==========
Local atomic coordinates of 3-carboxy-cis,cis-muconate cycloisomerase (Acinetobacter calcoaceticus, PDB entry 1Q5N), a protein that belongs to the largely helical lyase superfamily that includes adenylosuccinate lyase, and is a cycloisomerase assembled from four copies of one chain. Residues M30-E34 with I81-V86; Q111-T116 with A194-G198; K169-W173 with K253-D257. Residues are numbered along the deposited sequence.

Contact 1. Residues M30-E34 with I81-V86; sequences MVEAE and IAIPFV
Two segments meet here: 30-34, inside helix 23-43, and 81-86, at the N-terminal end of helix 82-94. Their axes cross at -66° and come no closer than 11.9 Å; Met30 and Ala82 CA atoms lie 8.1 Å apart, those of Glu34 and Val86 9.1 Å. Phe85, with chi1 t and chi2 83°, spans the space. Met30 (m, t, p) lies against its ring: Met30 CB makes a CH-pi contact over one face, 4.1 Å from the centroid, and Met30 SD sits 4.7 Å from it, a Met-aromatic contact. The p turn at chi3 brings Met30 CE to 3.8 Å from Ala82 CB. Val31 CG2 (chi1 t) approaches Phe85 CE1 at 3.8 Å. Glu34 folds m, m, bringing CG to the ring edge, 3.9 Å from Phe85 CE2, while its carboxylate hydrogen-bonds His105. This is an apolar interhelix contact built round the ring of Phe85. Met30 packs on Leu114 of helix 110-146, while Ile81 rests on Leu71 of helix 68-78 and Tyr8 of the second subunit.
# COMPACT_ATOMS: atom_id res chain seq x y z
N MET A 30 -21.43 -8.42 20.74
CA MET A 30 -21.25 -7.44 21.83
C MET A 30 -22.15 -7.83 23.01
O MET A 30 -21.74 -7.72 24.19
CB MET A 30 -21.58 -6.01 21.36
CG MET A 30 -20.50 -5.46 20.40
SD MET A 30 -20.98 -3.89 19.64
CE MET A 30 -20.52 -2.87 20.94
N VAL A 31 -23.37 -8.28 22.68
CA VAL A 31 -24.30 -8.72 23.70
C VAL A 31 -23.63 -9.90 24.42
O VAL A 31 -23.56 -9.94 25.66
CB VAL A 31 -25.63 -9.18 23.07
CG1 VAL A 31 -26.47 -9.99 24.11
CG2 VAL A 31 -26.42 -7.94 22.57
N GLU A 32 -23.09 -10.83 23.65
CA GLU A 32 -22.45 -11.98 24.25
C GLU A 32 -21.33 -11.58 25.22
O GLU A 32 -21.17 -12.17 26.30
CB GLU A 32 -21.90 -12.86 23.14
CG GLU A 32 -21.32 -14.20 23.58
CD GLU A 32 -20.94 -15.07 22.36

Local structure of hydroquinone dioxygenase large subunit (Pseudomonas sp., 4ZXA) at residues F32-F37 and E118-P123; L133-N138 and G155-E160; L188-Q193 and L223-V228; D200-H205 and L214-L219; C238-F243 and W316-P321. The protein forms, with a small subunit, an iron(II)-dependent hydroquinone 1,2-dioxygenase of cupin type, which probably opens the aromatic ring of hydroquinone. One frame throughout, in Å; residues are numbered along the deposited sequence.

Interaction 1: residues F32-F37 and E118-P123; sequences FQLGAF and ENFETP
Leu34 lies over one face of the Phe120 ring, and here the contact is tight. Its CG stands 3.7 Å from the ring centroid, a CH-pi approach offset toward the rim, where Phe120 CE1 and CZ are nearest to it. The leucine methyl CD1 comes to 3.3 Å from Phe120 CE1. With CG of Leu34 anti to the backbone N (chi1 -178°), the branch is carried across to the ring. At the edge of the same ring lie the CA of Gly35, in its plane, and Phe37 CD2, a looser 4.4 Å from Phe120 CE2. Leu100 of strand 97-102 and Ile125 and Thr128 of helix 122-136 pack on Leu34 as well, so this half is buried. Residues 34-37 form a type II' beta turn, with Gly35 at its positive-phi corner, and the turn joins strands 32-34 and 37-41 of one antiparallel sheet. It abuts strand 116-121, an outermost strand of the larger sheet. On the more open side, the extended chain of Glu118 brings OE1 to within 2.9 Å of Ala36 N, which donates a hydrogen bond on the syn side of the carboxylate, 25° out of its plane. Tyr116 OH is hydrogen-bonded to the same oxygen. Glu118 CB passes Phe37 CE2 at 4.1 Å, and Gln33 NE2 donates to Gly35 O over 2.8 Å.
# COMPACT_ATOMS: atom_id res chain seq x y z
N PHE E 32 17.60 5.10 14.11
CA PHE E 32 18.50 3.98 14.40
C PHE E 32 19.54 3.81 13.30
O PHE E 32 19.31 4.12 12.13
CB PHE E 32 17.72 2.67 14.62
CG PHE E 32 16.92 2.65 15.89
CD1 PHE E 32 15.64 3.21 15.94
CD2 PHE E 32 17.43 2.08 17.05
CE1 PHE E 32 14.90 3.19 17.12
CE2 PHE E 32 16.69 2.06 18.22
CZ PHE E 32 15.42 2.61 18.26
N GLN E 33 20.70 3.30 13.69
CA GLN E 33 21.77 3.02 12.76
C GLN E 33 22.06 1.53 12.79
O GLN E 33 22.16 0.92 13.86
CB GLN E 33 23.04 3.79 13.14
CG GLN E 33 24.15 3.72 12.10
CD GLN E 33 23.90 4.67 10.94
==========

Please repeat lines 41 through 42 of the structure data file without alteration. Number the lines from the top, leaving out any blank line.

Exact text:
CZ PHE E 32 15.42 2.61 18.26
N GLN E 33 20.70 3.30 13.69